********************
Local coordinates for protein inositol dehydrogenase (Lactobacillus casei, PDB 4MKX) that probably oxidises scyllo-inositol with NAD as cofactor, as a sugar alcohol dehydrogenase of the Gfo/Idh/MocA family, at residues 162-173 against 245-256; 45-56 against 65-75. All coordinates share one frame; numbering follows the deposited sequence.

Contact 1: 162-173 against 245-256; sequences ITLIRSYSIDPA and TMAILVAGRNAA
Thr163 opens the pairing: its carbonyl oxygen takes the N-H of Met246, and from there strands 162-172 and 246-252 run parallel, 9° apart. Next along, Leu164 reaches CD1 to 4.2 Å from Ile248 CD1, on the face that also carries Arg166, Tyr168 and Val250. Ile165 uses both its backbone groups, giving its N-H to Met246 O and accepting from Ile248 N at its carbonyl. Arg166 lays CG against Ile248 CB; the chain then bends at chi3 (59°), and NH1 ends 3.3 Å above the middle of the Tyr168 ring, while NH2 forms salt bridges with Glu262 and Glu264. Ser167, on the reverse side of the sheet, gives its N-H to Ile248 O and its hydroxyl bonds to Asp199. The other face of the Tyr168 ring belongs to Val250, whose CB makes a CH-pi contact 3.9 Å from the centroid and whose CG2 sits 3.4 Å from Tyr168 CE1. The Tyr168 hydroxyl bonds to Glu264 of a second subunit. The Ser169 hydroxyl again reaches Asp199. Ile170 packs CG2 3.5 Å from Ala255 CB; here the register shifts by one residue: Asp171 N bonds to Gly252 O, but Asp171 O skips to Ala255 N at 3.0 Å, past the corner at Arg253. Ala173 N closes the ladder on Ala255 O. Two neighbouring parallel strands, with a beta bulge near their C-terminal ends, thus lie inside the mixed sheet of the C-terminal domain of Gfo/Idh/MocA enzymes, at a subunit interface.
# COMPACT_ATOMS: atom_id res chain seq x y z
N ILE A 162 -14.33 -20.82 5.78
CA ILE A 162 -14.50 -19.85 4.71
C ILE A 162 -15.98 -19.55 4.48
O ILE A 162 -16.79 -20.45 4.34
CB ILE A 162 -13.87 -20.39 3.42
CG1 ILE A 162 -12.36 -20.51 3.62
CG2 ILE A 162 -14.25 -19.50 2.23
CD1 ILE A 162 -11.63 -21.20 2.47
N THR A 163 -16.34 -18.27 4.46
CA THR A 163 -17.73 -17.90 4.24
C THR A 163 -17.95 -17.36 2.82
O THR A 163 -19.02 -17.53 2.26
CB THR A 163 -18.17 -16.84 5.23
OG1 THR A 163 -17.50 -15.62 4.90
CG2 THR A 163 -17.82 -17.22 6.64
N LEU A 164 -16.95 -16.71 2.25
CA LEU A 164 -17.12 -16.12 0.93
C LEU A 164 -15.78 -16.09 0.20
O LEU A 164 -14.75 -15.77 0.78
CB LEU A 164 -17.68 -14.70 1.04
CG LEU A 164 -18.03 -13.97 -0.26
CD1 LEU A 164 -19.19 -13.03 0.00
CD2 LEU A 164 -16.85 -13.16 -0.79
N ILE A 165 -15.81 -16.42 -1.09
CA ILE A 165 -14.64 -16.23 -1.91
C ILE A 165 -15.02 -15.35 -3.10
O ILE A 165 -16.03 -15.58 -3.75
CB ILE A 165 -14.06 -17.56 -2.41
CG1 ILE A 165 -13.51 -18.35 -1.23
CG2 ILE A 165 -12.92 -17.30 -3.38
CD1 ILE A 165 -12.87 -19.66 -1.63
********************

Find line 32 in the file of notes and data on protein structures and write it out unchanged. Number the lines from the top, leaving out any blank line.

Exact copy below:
CB ILE A 165 -14.06 -17.56 -2.41